Despite the problems that sensitive data exposure can cause, a lot of businesses are still at risk. Is your business one of them?
$2.7 million. $700,000. $35 million. These big numbers are the fines levied on a few big-name companies for failing to protect information and allowing sensitive data exposure to continue uncorrected—for months in one case. While some of these fines seem randomly determined, even an accidental HIPAA violation has a fine of at least $100 per incident, which could add up fast if your computer was stolen, for instance.
When it comes to personal information and confidential data, however, fines aren’t the only concern. As a small business, your reputation is one of your selling points. Protecting your information, as well as the personal information of your employees and customers is not only the right thing to do, it’s an excellent way to build trust in your community.
What Is Sensitive Data?
Credit information is one of the first things that comes to mind when we think about sensitive data. Personal medical records and social security numbers also make the list. But there’s an entire world of personal information that doesn’t need to be shared without consent.
- Employment information, such as length of employment
- Employee bank information (for electronic deposits)
- Employee tax status
- Employee home addresses
- Customer addresses
- Customer email addresses
- Intellectual property, such as research, computer code, or artwork
- Sales figures
- Donor information
- Vendor information
- Wholesale information (for retail businesses)
There’s plenty more to add to the list, but the point is that you likely have more sensitive information in your files (both electronic and paper) than you may realize. From a legal standpoint, the fines and the fallout for failing to protect that data depends on what, exactly, the information is and whose jurisdiction it falls under.
The Federal Trade Commission (FTC) handles most business data breaches through enforcing acts such as the Graham-Leach-Bliley Act, the Fair and Accurate Credit Transactions Act (FACTA), and similar acts created to protect consumer privacy.
Beyond federal agencies, however, customers can sue a business for sensitive data exposure. And even if you win in court, a lawsuit is costly, both financially and for your business reputation. Inc.com writes that 22% of businesses affected by data exposure lost customers and 29% lost revenue.
Even with a security plan in place, however, sensitive data exposure often happens because of mistakes and oversights. That isn’t to say that a skilled hacker or determined thief couldn’t get through even some of the best defenses, but an easy opportunity is a more likely target than one with safeguards in place.
How to Prevent Sensitive Data Exposure Before It Is Too Late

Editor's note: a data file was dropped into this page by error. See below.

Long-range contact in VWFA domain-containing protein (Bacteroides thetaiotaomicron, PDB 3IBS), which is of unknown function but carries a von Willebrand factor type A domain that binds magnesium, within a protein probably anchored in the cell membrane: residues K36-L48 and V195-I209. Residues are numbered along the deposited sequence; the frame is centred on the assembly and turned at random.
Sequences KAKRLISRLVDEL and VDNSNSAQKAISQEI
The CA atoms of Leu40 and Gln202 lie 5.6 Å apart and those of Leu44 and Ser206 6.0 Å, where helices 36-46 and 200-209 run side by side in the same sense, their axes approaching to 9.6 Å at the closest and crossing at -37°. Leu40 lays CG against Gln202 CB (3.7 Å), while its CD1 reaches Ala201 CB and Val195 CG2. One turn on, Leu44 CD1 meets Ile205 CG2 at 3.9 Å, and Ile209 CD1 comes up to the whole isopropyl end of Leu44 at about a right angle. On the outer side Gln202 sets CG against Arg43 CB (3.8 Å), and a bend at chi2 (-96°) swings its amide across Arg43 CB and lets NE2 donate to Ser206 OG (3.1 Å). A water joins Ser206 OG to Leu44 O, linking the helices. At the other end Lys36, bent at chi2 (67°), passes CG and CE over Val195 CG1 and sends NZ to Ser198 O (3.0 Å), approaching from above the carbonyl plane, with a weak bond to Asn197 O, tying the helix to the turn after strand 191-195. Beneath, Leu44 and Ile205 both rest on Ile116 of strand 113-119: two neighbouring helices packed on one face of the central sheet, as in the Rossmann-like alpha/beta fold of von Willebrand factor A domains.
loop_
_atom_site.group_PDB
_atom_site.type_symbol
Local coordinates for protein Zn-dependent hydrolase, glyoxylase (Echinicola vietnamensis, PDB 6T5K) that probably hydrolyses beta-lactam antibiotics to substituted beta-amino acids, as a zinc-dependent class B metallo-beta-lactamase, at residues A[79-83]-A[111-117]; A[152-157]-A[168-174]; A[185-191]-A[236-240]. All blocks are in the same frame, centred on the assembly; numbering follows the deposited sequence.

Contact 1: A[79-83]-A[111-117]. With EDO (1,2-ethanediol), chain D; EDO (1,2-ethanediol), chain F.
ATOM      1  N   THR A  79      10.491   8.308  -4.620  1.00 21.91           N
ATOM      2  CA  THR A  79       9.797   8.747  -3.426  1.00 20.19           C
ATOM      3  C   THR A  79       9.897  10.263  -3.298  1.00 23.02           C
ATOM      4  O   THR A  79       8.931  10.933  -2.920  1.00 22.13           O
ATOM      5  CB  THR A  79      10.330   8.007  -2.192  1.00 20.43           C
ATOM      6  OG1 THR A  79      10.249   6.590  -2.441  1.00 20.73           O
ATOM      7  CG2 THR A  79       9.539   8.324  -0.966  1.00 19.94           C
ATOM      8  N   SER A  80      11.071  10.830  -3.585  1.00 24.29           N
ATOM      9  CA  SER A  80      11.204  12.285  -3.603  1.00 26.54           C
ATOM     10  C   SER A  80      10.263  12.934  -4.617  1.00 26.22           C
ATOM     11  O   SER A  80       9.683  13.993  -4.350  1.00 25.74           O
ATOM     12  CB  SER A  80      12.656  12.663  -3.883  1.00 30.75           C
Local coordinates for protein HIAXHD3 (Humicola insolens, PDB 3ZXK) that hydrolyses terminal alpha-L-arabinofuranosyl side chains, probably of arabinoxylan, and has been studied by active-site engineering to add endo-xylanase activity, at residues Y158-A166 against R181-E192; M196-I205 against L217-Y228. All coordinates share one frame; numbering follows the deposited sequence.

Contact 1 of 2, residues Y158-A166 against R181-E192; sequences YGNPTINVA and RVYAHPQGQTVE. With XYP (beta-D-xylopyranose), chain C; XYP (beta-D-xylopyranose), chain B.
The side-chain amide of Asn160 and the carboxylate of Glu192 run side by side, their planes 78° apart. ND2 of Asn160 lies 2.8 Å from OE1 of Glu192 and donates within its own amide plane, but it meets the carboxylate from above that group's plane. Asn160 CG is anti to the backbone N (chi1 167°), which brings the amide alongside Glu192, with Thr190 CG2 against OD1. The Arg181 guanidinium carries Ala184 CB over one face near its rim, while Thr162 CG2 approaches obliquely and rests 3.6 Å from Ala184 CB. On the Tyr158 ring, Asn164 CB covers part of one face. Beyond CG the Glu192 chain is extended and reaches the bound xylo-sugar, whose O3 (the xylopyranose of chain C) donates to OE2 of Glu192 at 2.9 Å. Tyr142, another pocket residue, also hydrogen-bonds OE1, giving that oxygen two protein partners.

The good news is that a business can do a lot to prevent data exposure. Implementing a robust approach to data security can minimize or even eliminate the mistakes that lead to a data breach. But first, you have to get your entire team on board.
While the ultimate responsibility for data security may fall to one person, it’s a team job. It only takes one neglectful moment to render all of your security measures pointless. Once you have your data security plan in place, take the next step and work to make sure common mistakes don’t happen.
1. Implement a “Clean Desk” policy.
Make sure employees don’t leave important information on their desks when they aren’t there. This includes that sticky note with computer login information that’s under the keyboard.
2. Don’t reuse or share passwords.
This is some of the oldest data security advice around, yet it’s still a frequent (and major) mistake that will compromise your information. One disgruntled employee can easily steal or corrupt your data, and you would have no way to track that.
3. Don’t store old hard drives.
Don't throw them in the garbage, either. Thieves can retrieve information from hard drives unless you completely destroy them.
4. Update security protocols.
Too many businesses put a document security plan in place and then never update it. Any company policy needs an occasional update, and your plan for keeping sensitive data safe is no exception. Don’t forget to share that update with your employees.
5. Plan to lose data.
No matter how strong your security protocols and no matter how diligent your team, there is still a good chance that your business may expose sensitive data. Good security, including alerts, may minimize the damage, but implementing your data loss plan can further help prevent a major complication. Your plan will depend on what kind of information your business has, but at a minimum, you should expect to:
- Contact your IT professional.
- Contact law enforcement.
- Notify any compromised parties, including employees and customers.
Did you know Pekin Insurance offers data compromise coverage as well as valuable papers and records coverage? Call your local Pekin Insurance agent today to find out how the Pekin PAK Program can help your business.